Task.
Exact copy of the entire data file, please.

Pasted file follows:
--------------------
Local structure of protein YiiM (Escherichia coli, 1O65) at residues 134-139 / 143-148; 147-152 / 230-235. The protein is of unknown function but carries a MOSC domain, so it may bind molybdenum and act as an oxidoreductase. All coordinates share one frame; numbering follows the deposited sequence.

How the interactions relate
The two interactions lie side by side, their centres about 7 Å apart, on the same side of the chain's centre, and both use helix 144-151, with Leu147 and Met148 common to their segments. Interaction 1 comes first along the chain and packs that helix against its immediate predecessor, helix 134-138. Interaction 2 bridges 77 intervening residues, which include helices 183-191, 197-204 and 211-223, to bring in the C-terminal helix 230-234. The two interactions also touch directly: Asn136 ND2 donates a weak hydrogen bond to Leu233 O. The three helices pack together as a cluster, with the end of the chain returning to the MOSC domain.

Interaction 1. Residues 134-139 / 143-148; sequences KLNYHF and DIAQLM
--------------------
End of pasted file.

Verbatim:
Local structure of protein YiiM (Escherichia coli, 1O65) at residues 134-139 / 143-148; 147-152 / 230-235. The protein is of unknown function but carries a MOSC domain, so it may bind molybdenum and act as an oxidoreductase. All coordinates share one frame; numbering follows the deposited sequence.

How the interactions relate
The two interactions lie side by side, their centres about 7 Å apart, on the same side of the chain's centre, and both use helix 144-151, with Leu147 and Met148 common to their segments. Interaction 1 comes first along the chain and packs that helix against its immediate predecessor, helix 134-138. Interaction 2 bridges 77 intervening residues, which include helices 183-191, 197-204 and 211-223, to bring in the C-terminal helix 230-234. The two interactions also touch directly: Asn136 ND2 donates a weak hydrogen bond to Leu233 O. The three helices pack together as a cluster, with the end of the chain returning to the MOSC domain.

Interaction 1. Residues 134-139 / 143-148; sequences KLNYHF and DIAQLM